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Home / Music / Rock out the corruption

Rock out the corruption

Kochi’s indie outfit Motherjane completes 15 years, releases new single on social issues.

music Updated: Aug 05, 2011 17:07 IST
Nirmika Singh
Nirmika Singh
Hindustan Times

If ‘Mindstreet…’ and ‘Fields of sound…’ enchanted you with their addictive Carnatic-influenced riffs and fervent vocals, you have a lot to look forward to Motherjane’s newest offering. The rock outfit, comprising Suraj Mani (vocalist and lyricist) John Thomas (drums), Clyde D Rozario (bass), and Deepu Sashidharan and Santhosh Chandran (guitars), has just released their new single ‘No contest…’ with lyrics that speak out against rampant corruption in the nation. “The song came naturally to us. All of us hesitate to fight corruption as the existing laws are designed to make us law-breakers. We need to recognise our systems and laws for what they are — conceptual chains to bind the moral man and free the immoral one,” says Suraj.

Formed in 1996, the band completes 15 years in business. Ask Suraj about the journey so far and he recounts, “It’s been amazing to see how our lives have become intertwined within the band. We all get a kick out of making people smile with our music, and that’s what has got us this far. Our band reflects the accumulative efforts of all our attitudes,” says he.

Having released two albums and two singles in the past, the years have also witnessed an evolution in the sonic-scape of the band, “Our first album has huge overtones of progressive rock with some Indian elements. With our second album, the Carnatic touch grew and became our identity. But one thing that’s constant is that we let the song decide what it wants to be. And that is why ‘No contest…’ is so in-your-face,” says Suraj.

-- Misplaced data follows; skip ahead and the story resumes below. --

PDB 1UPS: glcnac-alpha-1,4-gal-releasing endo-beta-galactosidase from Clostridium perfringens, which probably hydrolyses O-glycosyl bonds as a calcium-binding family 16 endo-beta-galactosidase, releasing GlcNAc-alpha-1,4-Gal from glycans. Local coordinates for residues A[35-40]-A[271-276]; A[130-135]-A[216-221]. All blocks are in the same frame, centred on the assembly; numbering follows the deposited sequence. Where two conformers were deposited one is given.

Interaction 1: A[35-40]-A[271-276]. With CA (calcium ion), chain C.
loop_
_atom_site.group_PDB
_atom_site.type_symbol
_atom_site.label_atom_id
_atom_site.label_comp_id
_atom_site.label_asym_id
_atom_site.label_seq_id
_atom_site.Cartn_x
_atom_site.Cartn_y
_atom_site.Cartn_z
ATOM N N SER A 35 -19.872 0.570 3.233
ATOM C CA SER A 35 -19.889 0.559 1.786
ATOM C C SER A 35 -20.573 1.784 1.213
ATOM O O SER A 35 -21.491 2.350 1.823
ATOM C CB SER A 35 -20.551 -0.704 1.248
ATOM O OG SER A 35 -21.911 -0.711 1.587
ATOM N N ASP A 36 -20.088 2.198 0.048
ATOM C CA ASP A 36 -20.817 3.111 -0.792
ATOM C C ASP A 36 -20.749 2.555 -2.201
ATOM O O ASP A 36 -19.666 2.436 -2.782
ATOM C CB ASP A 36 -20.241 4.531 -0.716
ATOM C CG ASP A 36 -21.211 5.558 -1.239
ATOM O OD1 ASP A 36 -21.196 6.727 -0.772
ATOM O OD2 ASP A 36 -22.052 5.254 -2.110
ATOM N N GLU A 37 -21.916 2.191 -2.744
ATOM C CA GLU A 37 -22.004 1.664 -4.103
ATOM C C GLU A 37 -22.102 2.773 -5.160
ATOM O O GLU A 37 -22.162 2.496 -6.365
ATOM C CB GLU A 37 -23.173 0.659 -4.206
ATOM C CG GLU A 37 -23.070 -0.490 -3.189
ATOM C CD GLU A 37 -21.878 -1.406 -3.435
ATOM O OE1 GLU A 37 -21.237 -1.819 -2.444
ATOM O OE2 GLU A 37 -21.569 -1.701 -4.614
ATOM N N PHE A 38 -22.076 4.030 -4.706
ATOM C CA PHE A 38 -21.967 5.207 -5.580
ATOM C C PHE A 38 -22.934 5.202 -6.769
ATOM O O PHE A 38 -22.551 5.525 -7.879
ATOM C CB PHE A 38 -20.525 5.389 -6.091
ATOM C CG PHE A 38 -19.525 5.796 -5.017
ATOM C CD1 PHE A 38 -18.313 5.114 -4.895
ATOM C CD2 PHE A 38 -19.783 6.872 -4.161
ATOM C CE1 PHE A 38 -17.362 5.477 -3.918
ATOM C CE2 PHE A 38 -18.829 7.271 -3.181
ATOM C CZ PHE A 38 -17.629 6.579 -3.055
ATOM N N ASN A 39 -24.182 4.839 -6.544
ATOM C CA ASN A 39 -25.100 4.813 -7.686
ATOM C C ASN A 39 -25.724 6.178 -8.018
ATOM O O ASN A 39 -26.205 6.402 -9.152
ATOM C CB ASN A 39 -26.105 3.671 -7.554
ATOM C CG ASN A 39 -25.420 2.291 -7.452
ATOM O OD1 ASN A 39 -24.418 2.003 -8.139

Last year, the band bagged the ‘Most Popular Act of Asia’ at AVIMA Awards, with vocalist Suraj being awarded the Best Rock Vocalist. The same year saw them ranking first in Rock Street Journal’s Bands of the Decade. In spite of these honours, Suraj maintains, “Awards don’t change the work you’ve done. What changes is the way society perceives you. It’s the icing on the cake — but not the cake itself — that is actually the work you’ve done.” For now, the band is baking yet another cake — composing for a third album that should be out sometime in the near future.

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